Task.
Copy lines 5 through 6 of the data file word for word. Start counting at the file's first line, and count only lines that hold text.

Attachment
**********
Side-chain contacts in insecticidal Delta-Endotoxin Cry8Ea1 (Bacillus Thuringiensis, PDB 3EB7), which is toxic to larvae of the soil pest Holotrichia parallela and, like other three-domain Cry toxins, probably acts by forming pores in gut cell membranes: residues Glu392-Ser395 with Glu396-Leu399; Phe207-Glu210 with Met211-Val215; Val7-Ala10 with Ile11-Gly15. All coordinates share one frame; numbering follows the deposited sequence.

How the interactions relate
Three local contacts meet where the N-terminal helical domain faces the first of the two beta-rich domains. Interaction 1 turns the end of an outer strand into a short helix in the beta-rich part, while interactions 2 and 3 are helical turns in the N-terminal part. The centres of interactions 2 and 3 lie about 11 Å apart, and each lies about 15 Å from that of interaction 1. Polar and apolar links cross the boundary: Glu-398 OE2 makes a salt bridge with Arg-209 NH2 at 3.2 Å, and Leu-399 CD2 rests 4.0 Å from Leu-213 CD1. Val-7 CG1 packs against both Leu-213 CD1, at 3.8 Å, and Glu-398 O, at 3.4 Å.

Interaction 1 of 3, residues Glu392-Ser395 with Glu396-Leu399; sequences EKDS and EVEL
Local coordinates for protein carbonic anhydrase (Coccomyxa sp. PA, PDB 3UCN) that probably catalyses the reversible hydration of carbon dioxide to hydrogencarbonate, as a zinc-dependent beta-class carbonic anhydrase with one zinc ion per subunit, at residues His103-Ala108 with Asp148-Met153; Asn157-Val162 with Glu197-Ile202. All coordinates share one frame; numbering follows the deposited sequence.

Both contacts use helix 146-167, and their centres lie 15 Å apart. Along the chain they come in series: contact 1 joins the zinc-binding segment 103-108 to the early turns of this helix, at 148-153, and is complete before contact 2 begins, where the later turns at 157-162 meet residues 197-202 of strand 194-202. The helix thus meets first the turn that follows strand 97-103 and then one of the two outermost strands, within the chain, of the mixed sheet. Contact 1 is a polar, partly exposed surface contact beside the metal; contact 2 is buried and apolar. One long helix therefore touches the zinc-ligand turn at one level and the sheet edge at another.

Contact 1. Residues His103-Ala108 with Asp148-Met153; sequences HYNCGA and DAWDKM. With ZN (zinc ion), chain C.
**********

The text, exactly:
Local coordinates for protein carbonic anhydrase (Coccomyxa sp. PA, PDB 3UCN) that probably catalyses the reversible hydration of carbon dioxide to hydrogencarbonate, as a zinc-dependent beta-class carbonic anhydrase with one zinc ion per subunit, at residues His103-Ala108 with Asp148-Met153; Asn157-Val162 with Glu197-Ile202. All coordinates share one frame; numbering follows the deposited sequence.

Both contacts use helix 146-167, and their centres lie 15 Å apart. Along the chain they come in series: contact 1 joins the zinc-binding segment 103-108 to the early turns of this helix, at 148-153, and is complete before contact 2 begins, where the later turns at 157-162 meet residues 197-202 of strand 194-202. The helix thus meets first the turn that follows strand 97-103 and then one of the two outermost strands, within the chain, of the mixed sheet. Contact 1 is a polar, partly exposed surface contact beside the metal; contact 2 is buried and apolar. One long helix therefore touches the zinc-ligand turn at one level and the sheet edge at another.